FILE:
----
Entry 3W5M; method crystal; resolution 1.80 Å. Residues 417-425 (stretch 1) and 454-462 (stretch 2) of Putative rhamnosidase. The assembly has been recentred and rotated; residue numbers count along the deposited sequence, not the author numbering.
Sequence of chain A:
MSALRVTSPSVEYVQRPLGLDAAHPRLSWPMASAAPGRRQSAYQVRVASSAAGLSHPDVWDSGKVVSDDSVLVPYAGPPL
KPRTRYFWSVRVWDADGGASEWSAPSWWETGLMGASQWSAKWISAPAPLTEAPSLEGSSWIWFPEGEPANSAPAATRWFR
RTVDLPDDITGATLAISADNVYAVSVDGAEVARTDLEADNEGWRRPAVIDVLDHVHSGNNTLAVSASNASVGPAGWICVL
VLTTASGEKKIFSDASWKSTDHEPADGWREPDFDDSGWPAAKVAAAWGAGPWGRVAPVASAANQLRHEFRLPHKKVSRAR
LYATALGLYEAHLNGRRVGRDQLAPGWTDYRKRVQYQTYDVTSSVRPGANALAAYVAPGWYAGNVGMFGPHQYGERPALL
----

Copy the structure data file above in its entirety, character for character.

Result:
Entry 3W5M; method crystal; resolution 1.80 Å. Residues 417-425 (stretch 1) and 454-462 (stretch 2) of Putative rhamnosidase. The assembly has been recentred and rotated; residue numbers count along the deposited sequence, not the author numbering.
Sequence of chain A:
MSALRVTSPSVEYVQRPLGLDAAHPRLSWPMASAAPGRRQSAYQVRVASSAAGLSHPDVWDSGKVVSDDSVLVPYAGPPL
KPRTRYFWSVRVWDADGGASEWSAPSWWETGLMGASQWSAKWISAPAPLTEAPSLEGSSWIWFPEGEPANSAPAATRWFR
RTVDLPDDITGATLAISADNVYAVSVDGAEVARTDLEADNEGWRRPAVIDVLDHVHSGNNTLAVSASNASVGPAGWICVL
VLTTASGEKKIFSDASWKSTDHEPADGWREPDFDDSGWPAAKVAAAWGAGPWGRVAPVASAANQLRHEFRLPHKKVSRAR
LYATALGLYEAHLNGRRVGRDQLAPGWTDYRKRVQYQTYDVTSSVRPGANALAAYVAPGWYAGNVGMFGPHQYGERPALL